Randy Swart: bike-safety crusader

Consumer Reports News: April 04, 2007 03:09 PM

As a child, Randy Swart viewed his bicycle as his “freedom machine.” After all, he recently recalled, it was the only way to get around the small Virginia town where he grew up. 

Today, even though Swart has plenty of ways to get around, the bicycle has become an even more important part of his life. It’s not just because the 63-year-old Swart bikes 80 to 100 miles a week, partly for exercise, partly for errands and always for pleasure. Rather, bicycling — and more particularly safe bicycling — is a full-time mission for Swart. 

Over the past three decades, Swart has played an instrumental role in bringing safer helmets to U.S. riders. Swart is director of the all-volunteer Bicycle Helmet Safety Institute — with a must-see Web site for anyone in the market for a bike helmet. And currently he is also vice chairman of the helmet and headgear subcommittee for ASTM-International, a nonprofit, voluntary standard setting organization.

Swart runs the 18-year-old helmet institute out of his Arlington, Va., home with a $12,000 annual budget, all from consumer donations. He first became involved in helmet safety in the mid-1970s, when the Washington Area Bicyclist Association began testing helmets. At the time, he said, there were no standards. “There was an awful lot of junk in the market. You couldn’t tell if a given helmet was protective or not.” In fact, he said, initial tests showed that some of the helmets then for sale offered “almost zero protection.”

After a heated battle, the industry adopted a voluntary safety standard in 1984 through ANSI, another standards organization. But this standard was eventually deemed insufficient largely because it wasn’t mandatory. So under orders from Congress, the Consumer Product Safety Commission issued mandatory standards in 1999. Today, any helmet sold in the U.S. — no matter if it costs $10 or $150 — must comply.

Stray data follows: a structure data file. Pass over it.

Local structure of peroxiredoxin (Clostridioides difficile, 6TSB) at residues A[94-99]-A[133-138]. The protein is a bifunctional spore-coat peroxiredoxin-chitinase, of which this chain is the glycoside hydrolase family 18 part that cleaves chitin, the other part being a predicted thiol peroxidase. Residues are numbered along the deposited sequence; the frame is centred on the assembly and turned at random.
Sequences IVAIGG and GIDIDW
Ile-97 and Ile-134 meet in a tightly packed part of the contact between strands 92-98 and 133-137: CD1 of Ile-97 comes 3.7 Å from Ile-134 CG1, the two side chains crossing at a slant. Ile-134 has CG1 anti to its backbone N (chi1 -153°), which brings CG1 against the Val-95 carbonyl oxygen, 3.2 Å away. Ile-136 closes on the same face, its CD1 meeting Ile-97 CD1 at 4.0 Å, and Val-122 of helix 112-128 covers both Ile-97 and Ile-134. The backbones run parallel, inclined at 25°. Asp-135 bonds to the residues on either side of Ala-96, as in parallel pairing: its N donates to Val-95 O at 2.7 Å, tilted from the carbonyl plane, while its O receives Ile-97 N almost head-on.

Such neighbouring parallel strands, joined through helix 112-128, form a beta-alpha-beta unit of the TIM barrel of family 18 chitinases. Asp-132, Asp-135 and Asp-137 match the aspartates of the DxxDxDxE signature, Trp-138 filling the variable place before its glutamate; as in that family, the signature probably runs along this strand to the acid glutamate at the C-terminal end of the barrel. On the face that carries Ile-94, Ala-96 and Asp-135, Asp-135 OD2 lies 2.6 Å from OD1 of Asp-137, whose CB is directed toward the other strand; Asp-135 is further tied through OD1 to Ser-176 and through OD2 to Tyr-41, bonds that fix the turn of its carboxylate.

The Helmet Institute played a critical role in the development of these standards, with Swart, a  former U.S. foreign service officer, at its helm since the very beginning.  Today, much of Swart’s attention is devoted to the Web site, which last year attracted 800,000 visitors. This year, Swart hopes that number will grow to over 1 million.      

Although helmets have come a long way in 30 years, there is still much room for improvement, Swart says. He believes helmets should provide more coverage; they should come further down on the sides and back. Helmets should also provide better protection in incidents with lesser impact. “Today there’s good protection in major impacts but we need anti-concussion helmets” for more minor incidents. “It’s not a simple thing” to do."   

And most importantly, Swart said, helmets need to fit riders better and more easily. “They don’t fit most people as well as they should.”    

To anyone who knows Swart, it shouldn’t be surprising that this modest man declines to take personal credit for the nation's helmet standards. “No one person stood up and proclaimed we need better helmets,” he says. “There were lots of people.” Even so, for Swart’s persistent efforts, we want to make him one of our Safety Crusaders. 

If you know anyone who should join our noble list, please let us know.

By the way, Swart has three bike helmets: a neon yellow for daytime and a white one with lights attached by Velcro for night. The third is another “screaming lime yellow,” which he wears when he and his wife Barbara use their tandem bike. “Our helmets have to match,” Swart says.

Previously: Bike helmets - not wigs - save lives

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